The Horn of Africa is currently being battered by an intense and sustained drought to which around 20 million people are going hungry. And, given the ongoing armed conflict in the region – particularly in Somalia and Ethiopia – safely getting nutritious food to these hungry people has become even more challenging. Researchers from Utrecht University and the Netherlands Environmental Assessment Agency, together with the Peace Research Institute Oslo and Uppsala University wanted to know how armed conflict could be affected by climate change, as well as by future social and economic development. First, researchers looked at the effect of climate change on conflict, using indicators such as soil moisture and rainfall. What the model suggested was that these environmental factors weren’t actually as important as socioeconomic factors – such as education and GDP – because they usually merely light the spark of conflict risk in situations where people are already struggling. Results show that in large parts of eastern Africa, climate change is still going to increase conflict risk. To prepare for that, we need climate adaptation and peace-building programmes that take environmental change into account.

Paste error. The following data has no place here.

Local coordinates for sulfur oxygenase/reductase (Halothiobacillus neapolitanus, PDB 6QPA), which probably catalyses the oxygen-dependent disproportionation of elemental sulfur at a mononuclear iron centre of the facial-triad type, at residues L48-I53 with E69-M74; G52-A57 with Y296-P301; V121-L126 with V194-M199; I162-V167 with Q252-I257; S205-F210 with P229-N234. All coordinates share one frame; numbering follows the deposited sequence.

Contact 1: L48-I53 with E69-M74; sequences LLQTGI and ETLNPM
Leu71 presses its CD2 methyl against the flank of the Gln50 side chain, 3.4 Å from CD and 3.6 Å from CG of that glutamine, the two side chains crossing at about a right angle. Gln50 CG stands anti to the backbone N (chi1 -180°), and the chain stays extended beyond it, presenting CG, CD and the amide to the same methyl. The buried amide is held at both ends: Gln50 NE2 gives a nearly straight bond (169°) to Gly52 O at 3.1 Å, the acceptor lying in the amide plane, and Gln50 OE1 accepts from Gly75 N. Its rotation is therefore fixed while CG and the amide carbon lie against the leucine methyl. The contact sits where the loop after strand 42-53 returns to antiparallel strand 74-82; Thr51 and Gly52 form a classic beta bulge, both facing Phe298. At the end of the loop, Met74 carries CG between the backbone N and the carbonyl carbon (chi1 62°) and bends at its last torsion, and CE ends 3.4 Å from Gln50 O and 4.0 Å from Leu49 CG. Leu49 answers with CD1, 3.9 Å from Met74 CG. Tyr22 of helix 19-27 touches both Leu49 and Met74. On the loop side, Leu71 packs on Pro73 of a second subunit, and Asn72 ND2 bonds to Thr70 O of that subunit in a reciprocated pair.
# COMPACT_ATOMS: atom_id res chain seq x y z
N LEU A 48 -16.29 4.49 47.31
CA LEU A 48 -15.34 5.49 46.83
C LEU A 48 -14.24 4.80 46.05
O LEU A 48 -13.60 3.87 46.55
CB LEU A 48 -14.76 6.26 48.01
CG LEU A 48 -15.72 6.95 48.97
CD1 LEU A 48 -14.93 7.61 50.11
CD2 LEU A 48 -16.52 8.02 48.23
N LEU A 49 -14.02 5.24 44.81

SOURCE: THE CONVERSATION